Alexandria, Virginia has a rich and vibrant history that dates back to the early 18th century. The land on which it sits was first inhabited by Native American tribes before European colonization.
In the late 17th century, an English ship captain, Robert Howson, was granted 6,000 acres of land along the Potomac River by Sir William Berkeley, then the Governor of Virginia. This land included what is today Alexandria.
The town was officially established in 1749 by Scottish merchants who were looking to establish a commercial center for tobacco trading. It was named after Philip Alexander II, a prominent local landowner who donated the land upon which the city was founded. Although there’s some dispute about this, as some claim it was named after the Scottish hometown of its founder, John Alexander.
In the years following its founding, Alexandria grew into a bustling seaport and market town, serving the rich agricultural regions nearby. During the American Revolutionary War, it was an important supply center for the Continental Army. However, it was later occupied by the British.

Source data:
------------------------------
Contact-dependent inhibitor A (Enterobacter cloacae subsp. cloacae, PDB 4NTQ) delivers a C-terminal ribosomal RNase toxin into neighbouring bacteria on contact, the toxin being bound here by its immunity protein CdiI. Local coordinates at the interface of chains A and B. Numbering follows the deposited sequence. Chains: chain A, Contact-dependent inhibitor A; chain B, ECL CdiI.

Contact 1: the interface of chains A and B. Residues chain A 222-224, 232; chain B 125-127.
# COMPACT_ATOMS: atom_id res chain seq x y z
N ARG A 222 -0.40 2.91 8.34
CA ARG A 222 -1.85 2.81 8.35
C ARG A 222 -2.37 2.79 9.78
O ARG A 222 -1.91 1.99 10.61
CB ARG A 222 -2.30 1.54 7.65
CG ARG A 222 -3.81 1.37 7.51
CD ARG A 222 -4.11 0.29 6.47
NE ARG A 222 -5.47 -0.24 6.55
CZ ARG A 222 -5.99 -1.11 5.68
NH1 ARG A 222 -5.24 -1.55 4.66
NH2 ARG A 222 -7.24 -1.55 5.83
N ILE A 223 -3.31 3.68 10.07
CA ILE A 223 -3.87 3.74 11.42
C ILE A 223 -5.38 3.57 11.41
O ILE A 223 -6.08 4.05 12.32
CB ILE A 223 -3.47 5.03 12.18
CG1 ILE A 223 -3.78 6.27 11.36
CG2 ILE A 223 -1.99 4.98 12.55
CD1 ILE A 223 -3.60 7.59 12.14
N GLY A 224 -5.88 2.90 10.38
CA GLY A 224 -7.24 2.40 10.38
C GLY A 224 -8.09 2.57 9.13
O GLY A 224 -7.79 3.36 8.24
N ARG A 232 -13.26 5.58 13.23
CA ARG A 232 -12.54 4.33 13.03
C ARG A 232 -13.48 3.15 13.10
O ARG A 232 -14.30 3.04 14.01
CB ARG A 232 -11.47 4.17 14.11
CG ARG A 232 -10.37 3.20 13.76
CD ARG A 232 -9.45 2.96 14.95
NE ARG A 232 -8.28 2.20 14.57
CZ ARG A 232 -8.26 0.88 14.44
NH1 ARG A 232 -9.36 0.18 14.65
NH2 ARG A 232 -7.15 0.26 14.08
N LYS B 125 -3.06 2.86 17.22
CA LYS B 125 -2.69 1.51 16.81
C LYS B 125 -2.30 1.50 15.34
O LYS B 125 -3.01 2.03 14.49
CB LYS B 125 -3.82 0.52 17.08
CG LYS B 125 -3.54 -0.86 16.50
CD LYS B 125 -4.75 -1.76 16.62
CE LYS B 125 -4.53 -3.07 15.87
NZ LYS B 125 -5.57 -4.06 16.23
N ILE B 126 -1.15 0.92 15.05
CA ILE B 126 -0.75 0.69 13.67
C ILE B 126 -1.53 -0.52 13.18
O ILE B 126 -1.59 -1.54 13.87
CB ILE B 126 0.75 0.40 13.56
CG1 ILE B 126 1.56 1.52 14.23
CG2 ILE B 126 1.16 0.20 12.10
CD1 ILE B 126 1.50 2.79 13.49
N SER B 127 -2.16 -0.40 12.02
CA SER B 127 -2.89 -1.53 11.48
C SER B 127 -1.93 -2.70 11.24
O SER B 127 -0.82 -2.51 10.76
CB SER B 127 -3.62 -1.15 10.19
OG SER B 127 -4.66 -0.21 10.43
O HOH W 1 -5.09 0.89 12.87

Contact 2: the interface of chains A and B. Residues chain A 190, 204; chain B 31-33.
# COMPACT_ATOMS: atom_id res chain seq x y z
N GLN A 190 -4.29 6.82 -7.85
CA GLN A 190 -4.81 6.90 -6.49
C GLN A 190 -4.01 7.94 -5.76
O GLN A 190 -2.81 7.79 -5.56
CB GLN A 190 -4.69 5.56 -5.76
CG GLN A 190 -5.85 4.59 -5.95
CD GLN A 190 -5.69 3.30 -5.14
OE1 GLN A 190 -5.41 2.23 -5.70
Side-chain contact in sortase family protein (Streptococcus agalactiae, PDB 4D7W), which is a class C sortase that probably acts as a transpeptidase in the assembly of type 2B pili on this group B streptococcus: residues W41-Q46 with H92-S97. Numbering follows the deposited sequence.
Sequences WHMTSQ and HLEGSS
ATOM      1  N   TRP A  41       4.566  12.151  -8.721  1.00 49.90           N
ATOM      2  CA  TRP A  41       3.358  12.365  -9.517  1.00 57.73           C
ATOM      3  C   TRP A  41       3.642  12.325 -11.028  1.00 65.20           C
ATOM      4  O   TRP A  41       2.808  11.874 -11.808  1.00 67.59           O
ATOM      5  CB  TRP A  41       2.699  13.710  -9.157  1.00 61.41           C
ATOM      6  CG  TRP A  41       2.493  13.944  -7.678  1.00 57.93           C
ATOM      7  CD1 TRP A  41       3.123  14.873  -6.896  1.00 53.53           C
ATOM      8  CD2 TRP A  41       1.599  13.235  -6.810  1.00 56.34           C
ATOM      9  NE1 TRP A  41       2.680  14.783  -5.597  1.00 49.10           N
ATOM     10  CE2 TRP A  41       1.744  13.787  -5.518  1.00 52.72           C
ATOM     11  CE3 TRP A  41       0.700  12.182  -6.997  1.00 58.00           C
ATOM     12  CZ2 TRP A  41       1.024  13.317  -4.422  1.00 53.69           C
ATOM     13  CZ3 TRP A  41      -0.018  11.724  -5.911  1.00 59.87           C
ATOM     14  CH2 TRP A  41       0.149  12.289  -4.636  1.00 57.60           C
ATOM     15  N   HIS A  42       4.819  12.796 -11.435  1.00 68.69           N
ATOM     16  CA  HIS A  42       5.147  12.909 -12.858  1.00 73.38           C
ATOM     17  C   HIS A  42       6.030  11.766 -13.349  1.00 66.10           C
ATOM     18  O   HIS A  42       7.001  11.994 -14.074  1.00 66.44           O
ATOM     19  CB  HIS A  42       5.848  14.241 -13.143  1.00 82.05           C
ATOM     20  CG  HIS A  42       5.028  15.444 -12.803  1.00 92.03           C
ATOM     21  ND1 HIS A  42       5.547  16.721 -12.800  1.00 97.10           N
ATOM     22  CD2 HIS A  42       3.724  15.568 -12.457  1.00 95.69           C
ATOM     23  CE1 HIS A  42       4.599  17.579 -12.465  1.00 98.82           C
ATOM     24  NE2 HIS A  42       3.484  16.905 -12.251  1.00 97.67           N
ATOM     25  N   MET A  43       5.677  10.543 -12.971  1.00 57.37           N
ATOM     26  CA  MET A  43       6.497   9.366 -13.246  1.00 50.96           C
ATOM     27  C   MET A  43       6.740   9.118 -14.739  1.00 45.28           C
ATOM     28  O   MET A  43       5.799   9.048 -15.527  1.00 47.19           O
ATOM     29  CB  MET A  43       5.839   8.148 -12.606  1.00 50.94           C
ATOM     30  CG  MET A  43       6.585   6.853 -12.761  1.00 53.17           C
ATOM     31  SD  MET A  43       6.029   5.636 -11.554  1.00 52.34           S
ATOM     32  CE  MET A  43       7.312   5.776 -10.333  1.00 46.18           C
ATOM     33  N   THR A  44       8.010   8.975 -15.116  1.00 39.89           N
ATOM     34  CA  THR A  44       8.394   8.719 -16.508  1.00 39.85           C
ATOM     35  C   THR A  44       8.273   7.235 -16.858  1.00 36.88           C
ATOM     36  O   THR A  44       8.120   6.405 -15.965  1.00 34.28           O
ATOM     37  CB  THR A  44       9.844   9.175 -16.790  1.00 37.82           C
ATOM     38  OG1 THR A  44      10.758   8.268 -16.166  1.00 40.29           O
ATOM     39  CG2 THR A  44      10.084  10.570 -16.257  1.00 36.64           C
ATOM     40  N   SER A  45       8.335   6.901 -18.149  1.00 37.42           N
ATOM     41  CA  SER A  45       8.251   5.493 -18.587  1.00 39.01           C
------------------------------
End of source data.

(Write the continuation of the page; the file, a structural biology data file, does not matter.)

During the early years of the new nation, Alexandria was included in a 100 square-mile area selected by President George Washington to become the District of Columbia in 1791. For several decades, it was under the jurisdiction of the federal government.
However, economic stagnation and resentment over lack of representation led to a successful movement for the city to be retroceded to Virginia. The retrocession took place in 1847. During the Civil War, Alexandria was a significant logistical supply center for the Union Army and was occupied by Union troops.
Following the Civil War, Alexandria became a hub for the railroad industry and continued to grow in prominence. Today, it is known for its historic old town, bustling arts scene, and beautiful waterfront. It also hosts several federal agencies and is part of the Washington metropolitan area.